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I recently gave a talk entitled What Comes After Web 2.0? at the W3C Technical Plenary in Boston. The humor in the talk was well appreciated; I'm posting this entry to ensure that the technical meat underlying the talk does not get overlooked.
The Importance Of Being URLAddressable
The World Wide Web was built on the following architectural pieces:
- A simple client-server protocol
- A simple markup language for authoring hypertext
- A universal means of addressing Web content
Where Web 1.0 was about bringing useful content to the Web, Web 2.0 is about building Web artifacts out of Web parts. URLs play a central role in enabling such re-use --- notice that a necessary and sufficient condition for something to exist on the Web is that it be addressable via a URL. A key consequence of this design is that Web artifacts when deployed on the Web themselves become an integral part of the Web and are ready to be re-used in building higher-level Web components. Here are a few illustrative examples:
- Google Search
- Clearly, Google WebSearch would not exist without the Web. But notice that every Google Search in its turn has a URL; this makes it possible for hypertext documents across the Web to embed links to specific searches. Thus, not only is Google Search built on the Web; it itself becomes an integral part of the Web.
- Items available on auction sites such as eBay are URL addressable. This again makes these an integral partof the Web.
- Online Shopping
- When items in an online catalog have URLs, each item immediately becomes part of the Web.
The overall impact of the above design is profound; by ensuring that everything that exists on the Web has a unique URL, we ensure that it becomes possible to construct higher-level Web artifacts out of existing Web parts. This is what has led to the success of mashups on the Web; notice that the typical Web mashup accesses a multiplicity of data sources via the relevant URLs to deliver an integrated view to the user.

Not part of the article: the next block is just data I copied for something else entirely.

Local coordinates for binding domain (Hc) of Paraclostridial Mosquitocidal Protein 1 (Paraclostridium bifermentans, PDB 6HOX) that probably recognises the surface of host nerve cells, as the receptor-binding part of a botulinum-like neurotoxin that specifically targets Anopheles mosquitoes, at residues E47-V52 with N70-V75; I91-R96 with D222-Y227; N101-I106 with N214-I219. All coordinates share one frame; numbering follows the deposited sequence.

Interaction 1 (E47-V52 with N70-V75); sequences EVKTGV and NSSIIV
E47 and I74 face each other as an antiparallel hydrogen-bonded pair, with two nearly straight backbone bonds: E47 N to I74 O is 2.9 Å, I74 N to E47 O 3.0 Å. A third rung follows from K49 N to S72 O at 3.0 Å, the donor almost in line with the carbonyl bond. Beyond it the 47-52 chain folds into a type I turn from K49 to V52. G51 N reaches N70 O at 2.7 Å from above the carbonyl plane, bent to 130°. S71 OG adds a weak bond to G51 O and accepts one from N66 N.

As we look forward to the second coming of the Web where mashups are not limited to pairwise combinations of Web resources, but instead allow general composition of arbitrary combinations of Web resources, it's important to stress the following:
- Data access is critical for mashups that bring together multiple data sources into an integrated view. However, mashups can do much more; for example, the same mashup technologies can be leveraged to integrate multiple views of the same data to produce custom views. A good example of this is seen in the context of XForms, where the model-view separation permits the binding of multiple synchronized views to a given data-set.
- Finally, retaining the separation between data, presentation and interaction in the process of creating mashups, and ensuring that the resulting Web artifact is itself URL addressable leads to the definition of easy to use REST APIs; this is crucial for the evolution of the Web Command Line.